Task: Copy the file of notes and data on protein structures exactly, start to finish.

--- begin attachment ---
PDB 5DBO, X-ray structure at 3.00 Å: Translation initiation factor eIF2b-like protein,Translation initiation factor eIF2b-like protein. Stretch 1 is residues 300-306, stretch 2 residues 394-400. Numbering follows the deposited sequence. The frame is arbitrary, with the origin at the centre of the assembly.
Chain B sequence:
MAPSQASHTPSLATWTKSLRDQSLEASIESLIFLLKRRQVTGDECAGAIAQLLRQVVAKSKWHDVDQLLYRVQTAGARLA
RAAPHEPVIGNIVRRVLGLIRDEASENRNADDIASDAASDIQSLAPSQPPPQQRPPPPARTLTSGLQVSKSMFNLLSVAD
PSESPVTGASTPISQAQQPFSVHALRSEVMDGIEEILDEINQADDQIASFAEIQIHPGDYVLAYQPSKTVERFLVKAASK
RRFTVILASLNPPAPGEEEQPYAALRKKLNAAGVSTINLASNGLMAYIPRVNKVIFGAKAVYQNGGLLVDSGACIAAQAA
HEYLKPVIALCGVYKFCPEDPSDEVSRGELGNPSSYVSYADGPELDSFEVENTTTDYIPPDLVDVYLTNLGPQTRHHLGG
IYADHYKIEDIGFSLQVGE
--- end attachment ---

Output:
PDB 5DBO, X-ray structure at 3.00 Å: Translation initiation factor eIF2b-like protein,Translation initiation factor eIF2b-like protein. Stretch 1 is residues 300-306, stretch 2 residues 394-400. Numbering follows the deposited sequence. The frame is arbitrary, with the origin at the centre of the assembly.
Chain B sequence:
MAPSQASHTPSLATWTKSLRDQSLEASIESLIFLLKRRQVTGDECAGAIAQLLRQVVAKSKWHDVDQLLYRVQTAGARLA
RAAPHEPVIGNIVRRVLGLIRDEASENRNADDIASDAASDIQSLAPSQPPPQQRPPPPARTLTSGLQVSKSMFNLLSVAD
PSESPVTGASTPISQAQQPFSVHALRSEVMDGIEEILDEINQADDQIASFAEIQIHPGDYVLAYQPSKTVERFLVKAASK
RRFTVILASLNPPAPGEEEQPYAALRKKLNAAGVSTINLASNGLMAYIPRVNKVIFGAKAVYQNGGLLVDSGACIAAQAA
HEYLKPVIALCGVYKFCPEDPSDEVSRGELGNPSSYVSYADGPELDSFEVENTTTDYIPPDLVDVYLTNLGPQTRHHLGG
IYADHYKIEDIGFSLQVGE